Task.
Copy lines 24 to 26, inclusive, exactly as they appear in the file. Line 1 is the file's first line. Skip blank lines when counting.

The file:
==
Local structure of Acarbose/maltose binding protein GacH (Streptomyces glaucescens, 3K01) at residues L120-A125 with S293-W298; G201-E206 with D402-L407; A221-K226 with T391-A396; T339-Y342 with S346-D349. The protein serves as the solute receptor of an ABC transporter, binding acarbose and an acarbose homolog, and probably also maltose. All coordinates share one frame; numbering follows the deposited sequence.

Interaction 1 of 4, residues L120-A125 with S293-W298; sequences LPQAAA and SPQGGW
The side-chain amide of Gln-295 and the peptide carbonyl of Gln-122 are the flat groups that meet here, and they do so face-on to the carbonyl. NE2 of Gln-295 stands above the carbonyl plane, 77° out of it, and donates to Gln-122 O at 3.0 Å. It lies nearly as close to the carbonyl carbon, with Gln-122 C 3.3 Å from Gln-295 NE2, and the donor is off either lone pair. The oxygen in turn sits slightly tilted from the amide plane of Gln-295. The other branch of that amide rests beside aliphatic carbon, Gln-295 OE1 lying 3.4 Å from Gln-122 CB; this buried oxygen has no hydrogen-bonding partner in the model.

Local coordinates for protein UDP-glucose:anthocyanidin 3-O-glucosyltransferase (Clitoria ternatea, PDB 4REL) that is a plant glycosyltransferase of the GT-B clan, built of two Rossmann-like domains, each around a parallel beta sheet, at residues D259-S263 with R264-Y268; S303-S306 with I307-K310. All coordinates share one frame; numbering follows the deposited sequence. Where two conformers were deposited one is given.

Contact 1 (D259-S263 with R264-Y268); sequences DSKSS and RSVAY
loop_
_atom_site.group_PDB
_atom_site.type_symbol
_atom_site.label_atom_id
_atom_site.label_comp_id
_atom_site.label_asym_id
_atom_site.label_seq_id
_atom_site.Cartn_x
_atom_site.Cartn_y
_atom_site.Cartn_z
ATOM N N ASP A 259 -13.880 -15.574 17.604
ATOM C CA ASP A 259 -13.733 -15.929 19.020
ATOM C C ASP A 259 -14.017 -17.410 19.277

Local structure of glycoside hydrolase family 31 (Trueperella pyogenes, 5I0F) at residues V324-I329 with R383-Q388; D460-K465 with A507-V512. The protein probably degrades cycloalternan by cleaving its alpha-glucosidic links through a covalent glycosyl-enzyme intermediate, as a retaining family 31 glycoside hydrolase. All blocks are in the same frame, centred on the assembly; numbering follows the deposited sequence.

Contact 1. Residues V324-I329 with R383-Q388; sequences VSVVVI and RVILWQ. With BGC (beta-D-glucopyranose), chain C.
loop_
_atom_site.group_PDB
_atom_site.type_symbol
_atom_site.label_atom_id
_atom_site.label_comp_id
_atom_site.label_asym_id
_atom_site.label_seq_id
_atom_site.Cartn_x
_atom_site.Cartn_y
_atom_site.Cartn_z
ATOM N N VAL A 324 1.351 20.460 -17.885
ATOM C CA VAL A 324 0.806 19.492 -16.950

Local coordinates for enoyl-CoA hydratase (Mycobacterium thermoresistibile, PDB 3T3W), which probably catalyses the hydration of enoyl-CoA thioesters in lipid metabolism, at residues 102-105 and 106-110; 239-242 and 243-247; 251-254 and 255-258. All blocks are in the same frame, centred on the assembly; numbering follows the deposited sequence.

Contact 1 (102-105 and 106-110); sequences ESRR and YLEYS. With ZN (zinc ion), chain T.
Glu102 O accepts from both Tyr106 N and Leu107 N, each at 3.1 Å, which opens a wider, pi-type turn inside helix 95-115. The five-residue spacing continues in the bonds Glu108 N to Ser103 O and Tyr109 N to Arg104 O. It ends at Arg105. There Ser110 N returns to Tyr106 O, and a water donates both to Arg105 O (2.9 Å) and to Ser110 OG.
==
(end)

_atom_site.label_atom_id
_atom_site.label_comp_id
_atom_site.label_asym_id